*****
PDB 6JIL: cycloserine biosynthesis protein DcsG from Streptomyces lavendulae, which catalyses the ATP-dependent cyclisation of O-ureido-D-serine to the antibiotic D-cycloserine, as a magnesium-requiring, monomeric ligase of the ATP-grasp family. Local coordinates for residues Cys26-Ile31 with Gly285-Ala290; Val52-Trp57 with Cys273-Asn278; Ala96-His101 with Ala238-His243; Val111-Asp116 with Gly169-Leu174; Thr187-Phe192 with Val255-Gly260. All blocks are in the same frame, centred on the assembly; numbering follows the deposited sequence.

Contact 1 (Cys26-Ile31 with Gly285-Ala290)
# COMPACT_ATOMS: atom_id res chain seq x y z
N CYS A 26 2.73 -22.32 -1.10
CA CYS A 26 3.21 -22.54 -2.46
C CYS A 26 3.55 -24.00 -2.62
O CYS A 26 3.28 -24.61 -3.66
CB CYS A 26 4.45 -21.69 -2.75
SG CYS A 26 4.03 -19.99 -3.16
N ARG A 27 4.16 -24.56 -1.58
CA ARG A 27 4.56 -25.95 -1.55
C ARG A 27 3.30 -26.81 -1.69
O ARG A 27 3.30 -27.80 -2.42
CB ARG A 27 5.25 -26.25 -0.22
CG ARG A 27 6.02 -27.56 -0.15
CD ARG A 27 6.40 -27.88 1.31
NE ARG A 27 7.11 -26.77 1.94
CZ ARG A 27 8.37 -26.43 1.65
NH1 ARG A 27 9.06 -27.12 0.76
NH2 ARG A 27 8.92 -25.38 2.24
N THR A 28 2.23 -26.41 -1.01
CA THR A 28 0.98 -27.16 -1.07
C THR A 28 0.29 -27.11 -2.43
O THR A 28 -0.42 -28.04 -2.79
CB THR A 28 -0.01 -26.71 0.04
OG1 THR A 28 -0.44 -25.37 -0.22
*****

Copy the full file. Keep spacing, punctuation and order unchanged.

PDB 6JIL: cycloserine biosynthesis protein DcsG from Streptomyces lavendulae, which catalyses the ATP-dependent cyclisation of O-ureido-D-serine to the antibiotic D-cycloserine, as a magnesium-requiring, monomeric ligase of the ATP-grasp family. Local coordinates for residues Cys26-Ile31 with Gly285-Ala290; Val52-Trp57 with Cys273-Asn278; Ala96-His101 with Ala238-His243; Val111-Asp116 with Gly169-Leu174; Thr187-Phe192 with Val255-Gly260. All blocks are in the same frame, centred on the assembly; numbering follows the deposited sequence.

Contact 1 (Cys26-Ile31 with Gly285-Ala290)
# COMPACT_ATOMS: atom_id res chain seq x y z
N CYS A 26 2.73 -22.32 -1.10
CA CYS A 26 3.21 -22.54 -2.46
C CYS A 26 3.55 -24.00 -2.62
O CYS A 26 3.28 -24.61 -3.66
CB CYS A 26 4.45 -21.69 -2.75
SG CYS A 26 4.03 -19.99 -3.16
N ARG A 27 4.16 -24.56 -1.58
CA ARG A 27 4.56 -25.95 -1.55
C ARG A 27 3.30 -26.81 -1.69
O ARG A 27 3.30 -27.80 -2.42
CB ARG A 27 5.25 -26.25 -0.22
CG ARG A 27 6.02 -27.56 -0.15
CD ARG A 27 6.40 -27.88 1.31
NE ARG A 27 7.11 -26.77 1.94
CZ ARG A 27 8.37 -26.43 1.65
NH1 ARG A 27 9.06 -27.12 0.76
NH2 ARG A 27 8.92 -25.38 2.24
N THR A 28 2.23 -26.41 -1.01
CA THR A 28 0.98 -27.16 -1.07
C THR A 28 0.29 -27.11 -2.43
O THR A 28 -0.42 -28.04 -2.79
CB THR A 28 -0.01 -26.71 0.04
OG1 THR A 28 -0.44 -25.37 -0.22